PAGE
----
Edward James Newman
Contributed by: Ronald Newman, on 2008-11-05
|First Name||Edward James|
|Year of Birth||1881|
|Year of Death||1917|
|Place of Wartime Residence||London, Greater London|
Edward James's Story
My grandfather Edward James Newman was born in Hoxton - London and attested at the Middlesex Regiment's recruitment office in Finsbury, London and duly joined the 28th Btn Middlesex Regt (serial no. 24209). However, due to the national conscription of 1916 when regimental reserve battalions gave way to reserve training brigades he was posted to the 10th Btn. Royal Fusiliers - City of London Regt. (serial no. G52147) on completion of his basic training. He joined the Royal Fusiliers at Puchvillers on 11/12/1916 and then marched to the Neuve Chapelle Sector and the front line at the Richebourg Breastworks, remaining there from 21/12/1916 to 08/02/1917. After that he marched to the Loos sector and Hulluch at the Hohernzollern Redoubt, remaining there from 13/02/1917 to 03/03/1917. The battalion then marched to the Arras sector for training in preparation for the Spring Offensive at Arras.
Dedicated with pride to my grandfather, one of the 'Fallen' never to be forgotten.:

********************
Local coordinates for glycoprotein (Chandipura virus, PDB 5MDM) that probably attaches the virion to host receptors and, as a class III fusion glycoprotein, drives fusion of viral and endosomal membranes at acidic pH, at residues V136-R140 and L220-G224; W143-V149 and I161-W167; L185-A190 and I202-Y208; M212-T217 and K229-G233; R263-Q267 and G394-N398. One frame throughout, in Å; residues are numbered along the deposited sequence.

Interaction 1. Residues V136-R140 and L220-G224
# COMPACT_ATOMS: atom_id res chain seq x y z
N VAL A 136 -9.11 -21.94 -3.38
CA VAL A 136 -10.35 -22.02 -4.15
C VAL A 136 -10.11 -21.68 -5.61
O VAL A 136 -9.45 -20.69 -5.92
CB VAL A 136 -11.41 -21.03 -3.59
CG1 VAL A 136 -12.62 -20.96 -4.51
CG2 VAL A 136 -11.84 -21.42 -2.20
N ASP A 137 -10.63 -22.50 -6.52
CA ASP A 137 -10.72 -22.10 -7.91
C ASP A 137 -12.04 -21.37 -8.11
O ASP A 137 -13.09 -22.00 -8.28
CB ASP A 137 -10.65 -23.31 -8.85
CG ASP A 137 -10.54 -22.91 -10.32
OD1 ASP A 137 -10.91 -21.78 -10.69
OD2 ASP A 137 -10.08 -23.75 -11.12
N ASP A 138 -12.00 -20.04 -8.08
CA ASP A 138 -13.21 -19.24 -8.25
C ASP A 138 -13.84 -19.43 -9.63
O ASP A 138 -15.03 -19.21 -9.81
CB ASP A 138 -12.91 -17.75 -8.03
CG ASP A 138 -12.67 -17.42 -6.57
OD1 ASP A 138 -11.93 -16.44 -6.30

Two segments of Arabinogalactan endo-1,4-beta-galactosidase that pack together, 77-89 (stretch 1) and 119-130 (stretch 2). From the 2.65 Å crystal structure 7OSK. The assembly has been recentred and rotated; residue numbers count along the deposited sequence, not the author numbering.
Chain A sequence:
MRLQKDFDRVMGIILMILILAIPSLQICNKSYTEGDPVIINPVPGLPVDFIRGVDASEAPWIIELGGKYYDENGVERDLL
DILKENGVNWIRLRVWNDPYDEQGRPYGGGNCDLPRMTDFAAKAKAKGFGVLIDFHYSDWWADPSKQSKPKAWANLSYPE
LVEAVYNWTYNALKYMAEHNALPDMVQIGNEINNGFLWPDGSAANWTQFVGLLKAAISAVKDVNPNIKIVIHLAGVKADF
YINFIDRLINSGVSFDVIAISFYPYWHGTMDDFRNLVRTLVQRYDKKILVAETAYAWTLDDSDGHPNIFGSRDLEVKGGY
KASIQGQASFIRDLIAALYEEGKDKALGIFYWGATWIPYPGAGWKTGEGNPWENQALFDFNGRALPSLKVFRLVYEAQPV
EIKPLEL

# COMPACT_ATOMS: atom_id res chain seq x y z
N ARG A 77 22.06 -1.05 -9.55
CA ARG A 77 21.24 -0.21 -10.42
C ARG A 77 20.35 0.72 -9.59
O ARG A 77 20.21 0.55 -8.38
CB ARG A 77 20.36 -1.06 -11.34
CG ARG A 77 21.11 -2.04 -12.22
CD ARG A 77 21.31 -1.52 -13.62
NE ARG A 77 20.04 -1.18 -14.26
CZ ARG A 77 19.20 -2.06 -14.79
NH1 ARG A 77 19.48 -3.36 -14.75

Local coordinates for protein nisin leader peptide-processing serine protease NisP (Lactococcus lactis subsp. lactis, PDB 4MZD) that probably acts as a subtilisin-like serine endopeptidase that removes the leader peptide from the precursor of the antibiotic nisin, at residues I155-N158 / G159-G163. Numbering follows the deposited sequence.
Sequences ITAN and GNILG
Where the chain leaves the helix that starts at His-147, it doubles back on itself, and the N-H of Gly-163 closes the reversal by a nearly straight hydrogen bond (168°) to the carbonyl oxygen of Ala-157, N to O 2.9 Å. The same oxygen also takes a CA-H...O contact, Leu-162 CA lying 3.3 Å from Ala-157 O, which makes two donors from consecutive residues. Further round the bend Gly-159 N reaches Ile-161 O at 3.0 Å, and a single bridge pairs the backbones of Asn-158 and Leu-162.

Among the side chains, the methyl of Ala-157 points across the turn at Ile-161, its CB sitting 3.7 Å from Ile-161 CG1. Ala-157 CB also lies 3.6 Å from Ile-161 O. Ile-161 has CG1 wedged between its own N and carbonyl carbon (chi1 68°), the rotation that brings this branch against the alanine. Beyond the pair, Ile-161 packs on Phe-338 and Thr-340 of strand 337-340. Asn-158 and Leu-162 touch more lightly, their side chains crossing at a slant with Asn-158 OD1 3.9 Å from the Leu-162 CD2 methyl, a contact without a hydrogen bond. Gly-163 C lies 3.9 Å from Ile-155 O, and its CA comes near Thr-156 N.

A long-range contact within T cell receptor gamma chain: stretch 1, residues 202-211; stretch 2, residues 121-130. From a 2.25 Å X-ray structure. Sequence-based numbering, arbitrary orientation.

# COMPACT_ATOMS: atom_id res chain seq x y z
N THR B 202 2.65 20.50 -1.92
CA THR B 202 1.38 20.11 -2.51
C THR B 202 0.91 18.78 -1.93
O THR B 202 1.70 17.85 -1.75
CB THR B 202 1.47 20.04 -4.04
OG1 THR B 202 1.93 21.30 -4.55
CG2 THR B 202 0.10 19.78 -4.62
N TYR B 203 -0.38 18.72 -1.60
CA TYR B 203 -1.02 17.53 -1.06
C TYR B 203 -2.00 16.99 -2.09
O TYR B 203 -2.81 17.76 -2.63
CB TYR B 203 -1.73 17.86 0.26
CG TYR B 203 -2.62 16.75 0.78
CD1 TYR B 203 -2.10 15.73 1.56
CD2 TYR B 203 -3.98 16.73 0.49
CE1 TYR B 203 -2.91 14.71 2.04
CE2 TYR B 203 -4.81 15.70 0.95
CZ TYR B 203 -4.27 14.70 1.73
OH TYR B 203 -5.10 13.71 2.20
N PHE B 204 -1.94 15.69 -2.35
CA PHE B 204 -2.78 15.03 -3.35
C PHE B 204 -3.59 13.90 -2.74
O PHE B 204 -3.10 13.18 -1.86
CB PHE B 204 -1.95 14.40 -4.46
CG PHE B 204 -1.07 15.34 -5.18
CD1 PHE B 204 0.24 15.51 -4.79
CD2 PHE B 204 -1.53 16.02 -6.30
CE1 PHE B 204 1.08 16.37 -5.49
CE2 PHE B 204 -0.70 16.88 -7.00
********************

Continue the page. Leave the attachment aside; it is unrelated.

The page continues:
The 10/R.Fusiliers were one of four regiments in the 111th Infantry Brigade (37th Div. VI Corps - 3rd Army). The Battle of Arras started on the 9/04/1917 with VI Corps advance being spearheaded by the 3rd, 12th & 15th Divisions. The 37th Div was to attack Monchy-le-Preux after leapfrogging the 12th & 15th Div's after their successful capture of the German 3rd line . However, some regiments of the 37th Div strayed south (including the 10/R.fusiliers) and engaged the German 3rd line before the intended 12th Div attack and in the ensuing battle lost men. This was my grandfather's first taste of 'up close fighting'. My grandfather and his regiment was withdrawn to allow the intended regiments to make their planned attack on the German line. The following day (10/04/1917) the 37th Division and the 10/R.Fusiliers made their advance on the village of Monchy. They got within 600 yards to the West of the village when tey came under withering fire from the German defenders and the 10/R.Fusliers took heavy losses. This is, more than likely, where my grandfather was killed. During the two days of attack during the 9 & 10/04/1917 the troops experienced rain, sleet and snow storms and the weather was bitterly cold. The village was taken the following day and the bodies of the brave men that gave their lives were not recovered for days. I believe that my grandfather's remains are either still laying in the fields in front of Monchy-le-Preux or he is buried in an unmarked grave at the Feuchy Chapelle CWGC cemetery.